(Originally posted in Impact Alpha on Jan. 29, 2016 here)
The new year started with the worst stock market performance ever. As January ends, rising interest rates, falling commodity prices, devalued currencies and the slowdown in China confront investors with multiple challenges that are not likely to disappear anytime soon.
In that context, is impact investment a promising new approach, or a soon-to-be-forgotten afterthought?
In ImpactAlpha’s latest Returns on Investment podcast, our regular guests played their usual roles. Sober realist Imogen Rose-Smith, a senior writer at Institutional Investor, predicted money managers will hunker down and have less appetite for new investment theses. In particular, she had little patience for the crowing of climate change activists about collapsing fossil fuel prices (which has largely been driven by geopolitical and unrelated economic trends).
David Bank, editor of ImpactAlpha, was more optimistic, arguing that real assets, growth markets, debt financing and long-term thinking — key components of impact investing — may actually get a boost as traditional markets lose their appeal. Causality aside, low-carbon investing does appear to be on a major growth trajectory.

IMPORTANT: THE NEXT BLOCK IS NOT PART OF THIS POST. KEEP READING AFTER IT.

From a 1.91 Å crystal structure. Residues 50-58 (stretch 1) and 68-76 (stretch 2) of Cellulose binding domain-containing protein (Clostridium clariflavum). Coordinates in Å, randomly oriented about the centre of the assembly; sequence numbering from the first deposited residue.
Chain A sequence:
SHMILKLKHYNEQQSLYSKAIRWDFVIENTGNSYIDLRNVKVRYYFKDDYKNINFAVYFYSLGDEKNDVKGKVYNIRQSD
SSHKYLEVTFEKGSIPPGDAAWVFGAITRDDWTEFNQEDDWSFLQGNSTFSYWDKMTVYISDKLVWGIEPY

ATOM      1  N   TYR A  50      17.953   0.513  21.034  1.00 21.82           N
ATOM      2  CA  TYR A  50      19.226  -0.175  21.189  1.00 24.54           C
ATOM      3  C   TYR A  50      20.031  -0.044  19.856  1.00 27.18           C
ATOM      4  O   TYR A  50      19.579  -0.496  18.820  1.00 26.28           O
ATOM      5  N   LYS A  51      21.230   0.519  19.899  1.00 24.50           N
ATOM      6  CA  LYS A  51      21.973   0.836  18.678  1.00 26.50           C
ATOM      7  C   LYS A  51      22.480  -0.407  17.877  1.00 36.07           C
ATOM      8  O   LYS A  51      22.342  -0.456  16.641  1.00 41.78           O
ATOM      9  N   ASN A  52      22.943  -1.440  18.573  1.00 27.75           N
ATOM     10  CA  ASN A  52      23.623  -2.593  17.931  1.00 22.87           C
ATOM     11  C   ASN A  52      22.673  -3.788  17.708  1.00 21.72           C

“It may be these things based in the real economy, on real needs – and less on the casino economy of the marketplaces – might actually be good investments on the face of it, much less as impact investments,” David argued.
Imogen wasn’t buying. “A lot of the times impact investing wants to have both sides of the argument: it wants to be long term… and it also wants to be good in the short term. It wants to be part of the markets and it wants to be outside of the markets.”
As always, Brian Walsh, head of corporate impact at the New York financial services firm Liquidnet, kept the peace and the conversation going.
As fund and asset managers adjust to the volatile global economy, will impact investing emerge as a serious investment approach? Or will the value-add of social and environmental benefit become a luxury they no longer think they can afford? The fate of more than their portfolios may rest on the outcome of that debate.
Have a listen to Imogen, David and Brian’s lively discussion and send your own thoughts to email@example.com.